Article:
View over Melrose House from the parking space in the back of the museum.  George Heys, a young man from Durban, made his fortune in the diamond rush in Kimberley by establishing a successful coach transportation business that operated between Kimberley and Pretoria. With his newfound wealth he commissioned British architect WT Vale to design him a house. In 1880, the three-storey, stately Victorian mansion, complete with turrets and Dutch gables, was erected. The house was named after Melrose Abbey in Scotland, where Heys and his wife had visited on a delayed honeymoon. The grand house remained in the Heys family until 1968, when it was bought by the city council of Tshwane (Pretoria) and turned into a museum.   

View over Melrose House from the parking space in the back of the museum.

George Heys, a young man from Durban, made his fortune in the diamond rush in Kimberley by establishing a successful coach transportation business that operated between Kimberley and Pretoria. With his newfound wealth he commissioned British architect WT Vale to design him a house. In 1880, the three-storey, stately Victorian mansion, complete with turrets and Dutch gables, was erected. The house was named after Melrose Abbey in Scotland, where Heys and his wife had visited on a delayed honeymoon. The grand house remained in the Heys family until 1968, when it was bought by the city council of Tshwane (Pretoria) and turned into a museum.

 

 Front side of the Melrose house, opposite Burgers Park in Pretoria.  The house has remained structurally unaltered over the decades. It was restored between 1990 and 1992, and reinstated to its former glory. Some of the original décor is still in place, as are watercolours and bronzes owned by the Heys. The satins and brocade, gilded ceilings and stained-glass windows are reminiscent of genteel days.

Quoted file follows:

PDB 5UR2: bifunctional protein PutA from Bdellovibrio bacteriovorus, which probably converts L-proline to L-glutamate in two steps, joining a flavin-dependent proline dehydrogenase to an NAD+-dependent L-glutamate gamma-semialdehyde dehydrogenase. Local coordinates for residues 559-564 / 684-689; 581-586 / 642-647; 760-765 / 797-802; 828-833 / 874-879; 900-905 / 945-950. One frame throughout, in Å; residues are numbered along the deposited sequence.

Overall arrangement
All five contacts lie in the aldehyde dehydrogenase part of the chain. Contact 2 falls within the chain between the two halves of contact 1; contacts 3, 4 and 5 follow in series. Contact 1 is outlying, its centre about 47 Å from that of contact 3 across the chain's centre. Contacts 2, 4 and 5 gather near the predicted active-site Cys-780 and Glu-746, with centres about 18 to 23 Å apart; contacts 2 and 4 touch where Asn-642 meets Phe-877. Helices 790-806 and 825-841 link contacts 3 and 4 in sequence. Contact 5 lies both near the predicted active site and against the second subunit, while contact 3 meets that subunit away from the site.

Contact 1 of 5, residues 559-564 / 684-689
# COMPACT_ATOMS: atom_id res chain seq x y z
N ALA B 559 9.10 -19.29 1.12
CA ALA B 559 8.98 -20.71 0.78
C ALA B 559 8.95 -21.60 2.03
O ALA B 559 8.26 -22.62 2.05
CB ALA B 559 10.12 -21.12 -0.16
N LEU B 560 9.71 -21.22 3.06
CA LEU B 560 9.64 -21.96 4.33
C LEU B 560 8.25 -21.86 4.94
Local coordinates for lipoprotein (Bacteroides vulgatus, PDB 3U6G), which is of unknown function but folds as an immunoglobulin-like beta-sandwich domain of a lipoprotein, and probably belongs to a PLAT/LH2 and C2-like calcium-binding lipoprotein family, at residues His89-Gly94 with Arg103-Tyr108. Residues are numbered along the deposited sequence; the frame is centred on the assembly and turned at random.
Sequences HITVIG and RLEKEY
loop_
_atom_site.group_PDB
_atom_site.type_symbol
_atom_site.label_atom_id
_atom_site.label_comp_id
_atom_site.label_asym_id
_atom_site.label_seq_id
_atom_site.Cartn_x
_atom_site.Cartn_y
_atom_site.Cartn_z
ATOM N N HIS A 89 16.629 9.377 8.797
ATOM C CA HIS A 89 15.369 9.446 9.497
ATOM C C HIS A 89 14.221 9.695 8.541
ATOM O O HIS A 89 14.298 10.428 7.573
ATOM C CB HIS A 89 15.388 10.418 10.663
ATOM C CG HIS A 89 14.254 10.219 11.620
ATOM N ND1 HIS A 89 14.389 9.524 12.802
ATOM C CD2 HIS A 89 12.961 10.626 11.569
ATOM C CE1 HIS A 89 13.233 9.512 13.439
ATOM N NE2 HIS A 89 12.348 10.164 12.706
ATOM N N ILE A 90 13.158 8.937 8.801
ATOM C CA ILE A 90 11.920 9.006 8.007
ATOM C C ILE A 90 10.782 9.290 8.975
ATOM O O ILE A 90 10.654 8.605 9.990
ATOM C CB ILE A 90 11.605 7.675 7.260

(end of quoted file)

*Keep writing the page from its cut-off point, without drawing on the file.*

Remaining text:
Front side of the Melrose house, opposite Burgers Park in Pretoria.

The house has remained structurally unaltered over the decades. It was restored between 1990 and 1992, and reinstated to its former glory. Some of the original décor is still in place, as are watercolours and bronzes owned by the Heys. The satins and brocade, gilded ceilings and stained-glass windows are reminiscent of genteel days.

 

 Terrace of Melrose House, Pretoria.

Terrace of Melrose House, Pretoria.

 The winter garden from the outside, Melrose House, Pretoria.

The winter garden from the outside, Melrose House, Pretoria.

 The main staircase in Melrose House, Pretoria.

The main staircase in Melrose House, Pretoria.

 Dining room in Melrose House, Pretoria.

Dining room in Melrose House, Pretoria.

 Kitchen in Melrose House, Pretoria.

Kitchen in Melrose House, Pretoria.

 Details from the oven in the kitchen of Melrose House, Pretoria.

Details from the oven in the kitchen of Melrose House, Pretoria.

 Pool table in Melrose House, Pretoria.

Pool table in Melrose House, Pretoria.

 Winter Garden in Melrose House, Pretoria.

Winter Garden in Melrose House, Pretoria.

 The second floor in Melrose House, Pretoria.

The second floor in Melrose House, Pretoria.

 Details of the bathroom upstairs in Melrose House, Pretoria.

Details of the bathroom upstairs in Melrose House, Pretoria.

 Master bedroom in Melrose House, Pretoria.

Master bedroom in Melrose House, Pretoria.

 Details in one of the bedrooms in Melrose House, Pretoria.

Details in one of the bedrooms in Melrose House, Pretoria.

 Details from storage place under the roof in Melrose House, Pretoria.

Details from storage place under the roof in Melrose House, Pretoria.

 Facade of the Melrose House in the back, on the way to the parking space.

Facade of the Melrose House in the back, on the way to the parking space.